Potty Mouth

  1. How did you deal with children barely starting to talk or older that would cuss? I babysit a cute little boy that is almost two and hes starting to cuss..it just sounds so bad coming from a child. :/
  2. As a baby-sitter and at his age, there isn't much you can do. First, he is repeating it because he hears it, so he is exposed to language like that regularly at home. Second, he is probably slightly young to understand differing expectations in different places. A child a little bit older can easily understand what is acceptable in terms of language and behaviour with one person as opposed to another (which is why children will whine with Nana and not with mom, or vice versa), ut probably not one just beginning to talk.

    IAre you on good terms with the parents? Maybe you can discuss it with them. You could express your dimay at his language and tell them you don't understand where he might've picked it up (which would likely be a lie), but that you'd like to work with them to help put an end to it. That might give them the hint to watch their language around the child (at least if him using the language bothers them).
  3. I wish I could discuss it with them but they think it's cute when he does it. I guess it just bothers me because I was taught to never cuss in front of family and in public. I just hope when he gets older it'll stop. :smile:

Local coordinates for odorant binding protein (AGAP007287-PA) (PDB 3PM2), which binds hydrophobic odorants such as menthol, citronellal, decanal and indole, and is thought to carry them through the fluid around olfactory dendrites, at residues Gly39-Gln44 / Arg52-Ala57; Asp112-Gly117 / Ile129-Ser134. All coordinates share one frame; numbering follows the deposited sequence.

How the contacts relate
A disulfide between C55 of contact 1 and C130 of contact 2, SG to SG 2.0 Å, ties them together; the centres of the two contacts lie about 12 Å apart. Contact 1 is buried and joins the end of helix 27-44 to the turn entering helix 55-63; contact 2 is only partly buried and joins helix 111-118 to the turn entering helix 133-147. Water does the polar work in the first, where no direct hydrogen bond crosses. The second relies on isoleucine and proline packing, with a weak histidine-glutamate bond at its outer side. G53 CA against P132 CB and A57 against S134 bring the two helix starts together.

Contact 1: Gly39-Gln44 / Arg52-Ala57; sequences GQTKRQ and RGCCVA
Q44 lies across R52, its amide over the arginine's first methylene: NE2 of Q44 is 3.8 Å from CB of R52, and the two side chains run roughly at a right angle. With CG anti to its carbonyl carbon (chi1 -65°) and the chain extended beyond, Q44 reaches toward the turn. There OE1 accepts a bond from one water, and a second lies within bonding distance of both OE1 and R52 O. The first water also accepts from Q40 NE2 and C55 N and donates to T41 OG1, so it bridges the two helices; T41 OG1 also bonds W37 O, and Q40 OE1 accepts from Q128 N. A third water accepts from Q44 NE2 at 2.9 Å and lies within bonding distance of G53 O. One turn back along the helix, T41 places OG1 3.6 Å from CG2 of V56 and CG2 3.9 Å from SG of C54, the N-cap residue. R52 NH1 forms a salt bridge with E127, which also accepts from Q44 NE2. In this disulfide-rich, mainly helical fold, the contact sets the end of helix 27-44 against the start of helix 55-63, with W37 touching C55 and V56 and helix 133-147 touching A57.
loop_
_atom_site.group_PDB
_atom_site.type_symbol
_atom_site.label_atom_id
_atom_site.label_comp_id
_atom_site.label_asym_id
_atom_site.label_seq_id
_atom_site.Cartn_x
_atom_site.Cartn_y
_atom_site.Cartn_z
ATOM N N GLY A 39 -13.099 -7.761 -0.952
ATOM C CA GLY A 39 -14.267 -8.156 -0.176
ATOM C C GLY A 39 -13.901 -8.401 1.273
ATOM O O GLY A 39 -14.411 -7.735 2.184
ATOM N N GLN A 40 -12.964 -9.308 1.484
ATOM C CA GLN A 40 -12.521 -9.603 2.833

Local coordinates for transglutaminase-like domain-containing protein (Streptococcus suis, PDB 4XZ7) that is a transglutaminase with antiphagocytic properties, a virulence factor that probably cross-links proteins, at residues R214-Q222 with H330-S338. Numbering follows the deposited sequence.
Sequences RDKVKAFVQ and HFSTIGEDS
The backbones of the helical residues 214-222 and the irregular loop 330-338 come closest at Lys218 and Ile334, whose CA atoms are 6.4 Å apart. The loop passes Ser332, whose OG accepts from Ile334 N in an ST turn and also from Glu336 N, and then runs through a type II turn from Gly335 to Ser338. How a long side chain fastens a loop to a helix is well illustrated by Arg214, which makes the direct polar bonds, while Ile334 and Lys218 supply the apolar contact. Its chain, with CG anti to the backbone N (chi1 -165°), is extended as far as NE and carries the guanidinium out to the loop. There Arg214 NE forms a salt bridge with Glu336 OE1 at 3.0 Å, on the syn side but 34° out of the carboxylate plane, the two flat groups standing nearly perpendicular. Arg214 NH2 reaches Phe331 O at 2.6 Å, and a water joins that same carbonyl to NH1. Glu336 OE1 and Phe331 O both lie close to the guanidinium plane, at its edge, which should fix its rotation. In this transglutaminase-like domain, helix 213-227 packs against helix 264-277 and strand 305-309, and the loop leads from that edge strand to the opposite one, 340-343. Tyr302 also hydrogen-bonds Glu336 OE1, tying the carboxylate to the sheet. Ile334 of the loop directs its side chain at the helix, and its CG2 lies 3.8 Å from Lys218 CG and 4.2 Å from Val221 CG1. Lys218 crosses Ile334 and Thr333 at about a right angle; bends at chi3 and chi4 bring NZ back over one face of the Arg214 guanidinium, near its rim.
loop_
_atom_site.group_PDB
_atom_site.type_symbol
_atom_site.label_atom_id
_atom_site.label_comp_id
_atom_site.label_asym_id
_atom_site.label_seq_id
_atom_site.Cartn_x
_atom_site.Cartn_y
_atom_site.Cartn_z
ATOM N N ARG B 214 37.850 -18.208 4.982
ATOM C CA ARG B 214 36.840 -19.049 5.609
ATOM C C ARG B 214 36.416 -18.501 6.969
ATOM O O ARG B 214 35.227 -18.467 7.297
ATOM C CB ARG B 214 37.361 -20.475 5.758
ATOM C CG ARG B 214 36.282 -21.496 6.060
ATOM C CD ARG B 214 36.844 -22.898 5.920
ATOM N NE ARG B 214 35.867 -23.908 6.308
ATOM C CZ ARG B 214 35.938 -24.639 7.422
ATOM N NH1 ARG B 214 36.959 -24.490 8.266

4. You ignore it and hope that it goes away.
  5. Sadly, then, he's not only hearing it at home, but it is reinforced there as well. And it will not stop when he gets older until there is some external punishment for it - like school. And he likely will not understand why he's being punished in Pre-K or Kindergarten because he's grown up being taught it was cute. And even when he learns to control his language in school, he will still likely cuss elsewhere unless he makes a conscious decision to change. It is difficult (though not impossible) to overcome the language habits we grow up with.
  6. Agree, ignore it or pretend like you didn't understand that word (like it isn't a real word or something, lol). That trick worked for someone I know.
  7. That's a good idea! Thanks. I'll try to ignore it today when I babysit.
  8. ^ In a household where you know what the child is hearing, ignoring it will usually solve the problem. Zero acknowledgement of something often discourages the behaviour. Unfortunately in this situation I don't think that will stop it because he is hearing it and receiving positive reinforcement at home. However, there isn't much else you can do at this point, either.